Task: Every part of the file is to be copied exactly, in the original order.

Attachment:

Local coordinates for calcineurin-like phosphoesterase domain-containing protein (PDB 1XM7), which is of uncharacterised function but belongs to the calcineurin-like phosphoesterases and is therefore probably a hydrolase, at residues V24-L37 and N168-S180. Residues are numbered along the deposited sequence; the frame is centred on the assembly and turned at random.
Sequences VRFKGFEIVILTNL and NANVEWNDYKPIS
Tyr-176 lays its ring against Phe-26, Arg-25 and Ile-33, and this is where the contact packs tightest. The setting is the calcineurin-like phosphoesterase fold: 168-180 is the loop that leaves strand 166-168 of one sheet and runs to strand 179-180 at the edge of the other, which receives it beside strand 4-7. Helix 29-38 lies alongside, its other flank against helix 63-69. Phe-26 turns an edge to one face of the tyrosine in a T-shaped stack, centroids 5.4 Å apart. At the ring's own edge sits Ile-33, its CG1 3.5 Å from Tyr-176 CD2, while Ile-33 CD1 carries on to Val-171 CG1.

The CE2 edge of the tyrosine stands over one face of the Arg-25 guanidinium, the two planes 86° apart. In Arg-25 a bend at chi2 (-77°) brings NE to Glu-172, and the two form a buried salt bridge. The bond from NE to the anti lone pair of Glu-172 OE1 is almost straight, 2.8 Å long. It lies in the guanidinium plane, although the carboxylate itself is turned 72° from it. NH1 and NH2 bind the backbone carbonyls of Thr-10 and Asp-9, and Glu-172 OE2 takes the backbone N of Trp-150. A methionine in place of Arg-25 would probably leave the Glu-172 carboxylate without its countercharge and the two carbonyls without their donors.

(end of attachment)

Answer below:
Local coordinates for calcineurin-like phosphoesterase domain-containing protein (PDB 1XM7), which is of uncharacterised function but belongs to the calcineurin-like phosphoesterases and is therefore probably a hydrolase, at residues V24-L37 and N168-S180. Residues are numbered along the deposited sequence; the frame is centred on the assembly and turned at random.
Sequences VRFKGFEIVILTNL and NANVEWNDYKPIS
Tyr-176 lays its ring against Phe-26, Arg-25 and Ile-33, and this is where the contact packs tightest. The setting is the calcineurin-like phosphoesterase fold: 168-180 is the loop that leaves strand 166-168 of one sheet and runs to strand 179-180 at the edge of the other, which receives it beside strand 4-7. Helix 29-38 lies alongside, its other flank against helix 63-69. Phe-26 turns an edge to one face of the tyrosine in a T-shaped stack, centroids 5.4 Å apart. At the ring's own edge sits Ile-33, its CG1 3.5 Å from Tyr-176 CD2, while Ile-33 CD1 carries on to Val-171 CG1.

The CE2 edge of the tyrosine stands over one face of the Arg-25 guanidinium, the two planes 86° apart. In Arg-25 a bend at chi2 (-77°) brings NE to Glu-172, and the two form a buried salt bridge. The bond from NE to the anti lone pair of Glu-172 OE1 is almost straight, 2.8 Å long. It lies in the guanidinium plane, although the carboxylate itself is turned 72° from it. NH1 and NH2 bind the backbone carbonyls of Thr-10 and Asp-9, and Glu-172 OE2 takes the backbone N of Trp-150. A methionine in place of Arg-25 would probably leave the Glu-172 carboxylate without its countercharge and the two carbonyls without their donors.